Having morbid taste does not override the 1st Amendment. If he'd be truthful, he had every reasonable right to expect permission however relucantly granted. The state doesn't get to censor stories it finds distateful. If they'd turned him down the ACLU would have given the city hell. The filmmaker could have gotten his permission legitimately,. On the other hand, if there'd been a public controversy and court order then the issue would be a lot more complicated by those who'd gravitate to the bridge because of the allure of the cameras. Either to end their life dramatically onscreen, or else seek their 15 minutes by seeing if they could sucker the authorities into believing that they were about to jump. Imagine the frat pranks alone.

Why is putting up a suicide fence only something to maybe possibly someday consider?? If raising awareness of the number of suicides/attempts finally gets that done, then perhaps the lie was worth ruining his journalistic credibility over.
posted by nakedcodemonkey at 12:14 PM on February 2, 2005


Perhaps the legal argument would be whether suicide qualifies as "grandeur." I think it possibly could.
posted by odinsdream at 12:29 PM on February 2, 2005


googly, excellent citation of Jeremijenko, but the two films don't seem to be compatible beyond being about suicides and the Golden Gate Bridge. From at least the descriptions of the documentary as Steel intends to produce it, he intends to create context and background on the suicides, with family members and other interviews describing the nature of suicide and the effect of it. The Suicide Box work appears to be a tech demo/art project approach, which is definitely different.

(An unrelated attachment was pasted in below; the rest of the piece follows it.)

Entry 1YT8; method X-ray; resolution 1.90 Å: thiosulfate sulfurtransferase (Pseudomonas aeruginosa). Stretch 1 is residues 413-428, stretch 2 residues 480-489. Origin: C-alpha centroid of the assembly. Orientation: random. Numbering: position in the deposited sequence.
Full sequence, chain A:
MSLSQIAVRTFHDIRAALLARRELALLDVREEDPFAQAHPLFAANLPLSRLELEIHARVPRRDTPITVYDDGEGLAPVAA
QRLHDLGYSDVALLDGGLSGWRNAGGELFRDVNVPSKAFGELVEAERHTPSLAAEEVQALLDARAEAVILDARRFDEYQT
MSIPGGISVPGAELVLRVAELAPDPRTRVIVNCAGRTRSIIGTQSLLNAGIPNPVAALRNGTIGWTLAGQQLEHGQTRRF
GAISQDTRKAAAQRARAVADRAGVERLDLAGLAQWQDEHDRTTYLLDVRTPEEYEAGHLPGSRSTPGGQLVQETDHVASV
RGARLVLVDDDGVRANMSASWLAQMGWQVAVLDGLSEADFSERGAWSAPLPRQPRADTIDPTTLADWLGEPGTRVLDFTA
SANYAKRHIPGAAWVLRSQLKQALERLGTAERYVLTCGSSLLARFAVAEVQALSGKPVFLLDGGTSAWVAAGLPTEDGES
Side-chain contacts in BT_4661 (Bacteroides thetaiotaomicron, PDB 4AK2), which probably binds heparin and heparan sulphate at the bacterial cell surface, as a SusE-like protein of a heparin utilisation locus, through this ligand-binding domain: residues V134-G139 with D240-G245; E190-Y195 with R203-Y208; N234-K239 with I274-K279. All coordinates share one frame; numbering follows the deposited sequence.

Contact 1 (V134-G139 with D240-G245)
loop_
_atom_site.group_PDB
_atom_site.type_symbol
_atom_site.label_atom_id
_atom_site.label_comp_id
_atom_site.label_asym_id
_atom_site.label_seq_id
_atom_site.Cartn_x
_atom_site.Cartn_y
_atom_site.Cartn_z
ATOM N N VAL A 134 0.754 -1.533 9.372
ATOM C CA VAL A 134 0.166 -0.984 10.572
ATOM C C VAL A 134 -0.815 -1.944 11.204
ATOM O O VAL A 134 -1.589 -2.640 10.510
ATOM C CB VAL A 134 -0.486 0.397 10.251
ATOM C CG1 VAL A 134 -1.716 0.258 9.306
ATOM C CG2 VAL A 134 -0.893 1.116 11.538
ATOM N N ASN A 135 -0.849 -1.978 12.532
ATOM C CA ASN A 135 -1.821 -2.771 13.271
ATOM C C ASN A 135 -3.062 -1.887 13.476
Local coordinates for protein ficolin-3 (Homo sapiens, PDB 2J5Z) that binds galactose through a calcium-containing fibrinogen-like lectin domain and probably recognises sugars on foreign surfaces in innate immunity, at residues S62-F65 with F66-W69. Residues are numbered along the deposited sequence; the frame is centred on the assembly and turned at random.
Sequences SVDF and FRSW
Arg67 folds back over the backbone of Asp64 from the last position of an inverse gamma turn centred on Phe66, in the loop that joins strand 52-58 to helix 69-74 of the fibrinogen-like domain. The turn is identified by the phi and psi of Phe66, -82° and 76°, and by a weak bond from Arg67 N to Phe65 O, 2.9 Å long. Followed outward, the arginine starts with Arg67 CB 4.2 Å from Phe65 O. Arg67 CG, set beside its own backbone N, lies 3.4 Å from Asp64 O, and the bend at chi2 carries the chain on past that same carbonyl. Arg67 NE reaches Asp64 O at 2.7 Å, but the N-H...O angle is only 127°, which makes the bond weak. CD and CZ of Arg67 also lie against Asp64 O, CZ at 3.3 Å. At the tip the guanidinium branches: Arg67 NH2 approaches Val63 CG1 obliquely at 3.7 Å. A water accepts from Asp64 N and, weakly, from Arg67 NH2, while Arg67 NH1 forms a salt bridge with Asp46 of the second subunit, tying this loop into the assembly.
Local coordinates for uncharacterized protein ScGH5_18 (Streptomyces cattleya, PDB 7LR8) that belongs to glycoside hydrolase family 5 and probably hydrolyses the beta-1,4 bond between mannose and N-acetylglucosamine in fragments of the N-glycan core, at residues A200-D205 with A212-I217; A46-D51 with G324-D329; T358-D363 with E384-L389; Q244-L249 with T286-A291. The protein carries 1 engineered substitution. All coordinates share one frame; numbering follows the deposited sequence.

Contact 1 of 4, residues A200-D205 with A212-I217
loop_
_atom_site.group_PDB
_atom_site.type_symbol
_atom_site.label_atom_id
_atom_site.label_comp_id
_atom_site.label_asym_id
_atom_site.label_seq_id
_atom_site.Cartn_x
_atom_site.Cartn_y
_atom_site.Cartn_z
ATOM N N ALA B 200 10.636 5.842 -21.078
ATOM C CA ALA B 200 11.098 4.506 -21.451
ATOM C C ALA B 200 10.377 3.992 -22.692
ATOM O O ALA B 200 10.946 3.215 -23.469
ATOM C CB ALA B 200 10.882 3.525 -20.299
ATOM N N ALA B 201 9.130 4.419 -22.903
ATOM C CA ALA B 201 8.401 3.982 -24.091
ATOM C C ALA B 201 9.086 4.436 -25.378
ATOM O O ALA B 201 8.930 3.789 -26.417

In other words, I think it's a case of following a line of exploration that has a lot of interest and curiousity attached to it, and I'm sure there have been a number of suicide-related documentaries over the year.

As for subterfuge in Steel's case, there's definitely prior cases of that. Most recently, Supersize Me used hidden cameras quite a bit, and when they were flat-out prevented from being in a McDonald's, they simply walked out to the parking lot and ate with the logo clearly in the background.
posted by jscott at 12:34 PM on February 2, 2005